I agree with much of what the hon. Member for Derbyshire, South-East (Mr. Park) has said. Both he and the right hon. Member for Nuneaton (Mr. Cousins) were guilty of self-contradiction in that they said, on the one hand, that the Bill is a threat to the freedoms of our society and that it introduces severe measures of compulsion, and, on the other, that at the end of the four-month period, when the National Board for Prices and Incomes reports, either the employers or the unions might reject the Report. They cannot have it both ways.
I believe that the Bill is not a brilliant Measure. It is a very modest Measure. I do not believe that it has all the threats of compulsion and the slippery slope behind it which are detailed in the Opposition's Amendment. For that reason, if for no other, we on this bench oppose the Opposition Amendment and support the Government on the Bill.
The Amendment speaks of
State control of prices, wages, dividends. and…. direction of labour.
This harks back to the old idea of finding Socialism under the bed, the sort of
activity which I should have thought we might well leave to the Prime Minister in times of national crisis.
The part of the Bill about which my Party is concerned is Clause 24, which has certain dangers, exempting from the the effects of the Restrictive Trades Practices Act certain trade agreements which might be arrived at to meet the requirement of the National Board for Prices and Incomes.
I can see the legal necessity for this, but it has many dangers in it. If a variety of manufacturers came together and sought a price agreement to meet the requirements of the National Board, that agreement could become permanent. When it was agreed that there should be an increase in the price of the commodity, it could be a flat range increase, making the price agreement a permanent feature. This is a real danger and we shall want assurances about the effect of the Clause.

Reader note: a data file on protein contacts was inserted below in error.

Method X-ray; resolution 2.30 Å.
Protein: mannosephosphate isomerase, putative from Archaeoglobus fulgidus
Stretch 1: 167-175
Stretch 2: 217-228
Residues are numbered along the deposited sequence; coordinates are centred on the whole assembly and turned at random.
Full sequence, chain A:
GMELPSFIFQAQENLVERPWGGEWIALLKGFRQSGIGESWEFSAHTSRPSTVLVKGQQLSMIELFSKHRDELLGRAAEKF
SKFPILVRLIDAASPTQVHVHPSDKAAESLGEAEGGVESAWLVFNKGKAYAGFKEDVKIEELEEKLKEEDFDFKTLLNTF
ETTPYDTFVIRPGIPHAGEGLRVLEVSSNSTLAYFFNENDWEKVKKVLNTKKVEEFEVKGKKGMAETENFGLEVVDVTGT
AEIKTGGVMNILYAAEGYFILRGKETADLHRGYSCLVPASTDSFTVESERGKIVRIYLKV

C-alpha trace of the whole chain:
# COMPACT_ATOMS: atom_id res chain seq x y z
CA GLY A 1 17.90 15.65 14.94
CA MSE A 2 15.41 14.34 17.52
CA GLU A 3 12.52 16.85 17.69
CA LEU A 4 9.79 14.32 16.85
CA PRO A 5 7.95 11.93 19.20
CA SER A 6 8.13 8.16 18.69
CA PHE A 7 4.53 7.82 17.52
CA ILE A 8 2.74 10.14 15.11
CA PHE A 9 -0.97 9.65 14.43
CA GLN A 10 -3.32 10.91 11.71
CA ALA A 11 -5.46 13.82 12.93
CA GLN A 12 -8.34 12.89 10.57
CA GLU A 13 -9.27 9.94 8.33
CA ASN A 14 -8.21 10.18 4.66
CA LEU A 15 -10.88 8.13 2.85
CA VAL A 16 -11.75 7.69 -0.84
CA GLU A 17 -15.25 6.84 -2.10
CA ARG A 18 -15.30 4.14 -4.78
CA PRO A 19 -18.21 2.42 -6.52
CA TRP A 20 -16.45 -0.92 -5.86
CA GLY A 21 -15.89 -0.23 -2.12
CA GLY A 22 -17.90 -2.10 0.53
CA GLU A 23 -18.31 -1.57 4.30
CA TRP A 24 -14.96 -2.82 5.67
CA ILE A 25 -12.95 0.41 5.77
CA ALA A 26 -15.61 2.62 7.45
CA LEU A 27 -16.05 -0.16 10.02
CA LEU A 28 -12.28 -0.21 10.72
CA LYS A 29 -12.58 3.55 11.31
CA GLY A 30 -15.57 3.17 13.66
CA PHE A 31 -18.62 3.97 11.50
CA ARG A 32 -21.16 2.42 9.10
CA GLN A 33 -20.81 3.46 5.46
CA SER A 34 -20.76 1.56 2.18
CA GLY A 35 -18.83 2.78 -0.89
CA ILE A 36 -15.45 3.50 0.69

Most of the speeches have been concentrated not so much on the Bill itself as on the Government's prices and incomes policy as a whole, and I think rightly so. The Liberal Party is less happy about the general tenor of the policy than it is with the Bill. In particular, we have two basic doubts about the direction in which the Government are moving.
First, I believe that, despite all the genuine efforts of the First Secretary of State in preaching the cause of a prices and incomes policy, the impression has none the less got abroad that this is a negative, restricting policy and that large wage increases are something which the Government think are bad and which they are determined to stop. I know that this is not really the intention of the policy, but it is the effect of the policy as understood by most people. It is essential that this negative aspect of the policy be removed and that the Government change course to a more positive direction.
We have not got too high a wage structure. We have too low a wage structure. Some figures were given earlier—I have some others—about the comparative hourly average wage earnings in this country with some of our European industrial competitors. Taking 100 as the British index figure in 1953, the average hourly wage earnings ten years later were in Britain 178, but in Italy 198, in France 231, and in West Germany, 209.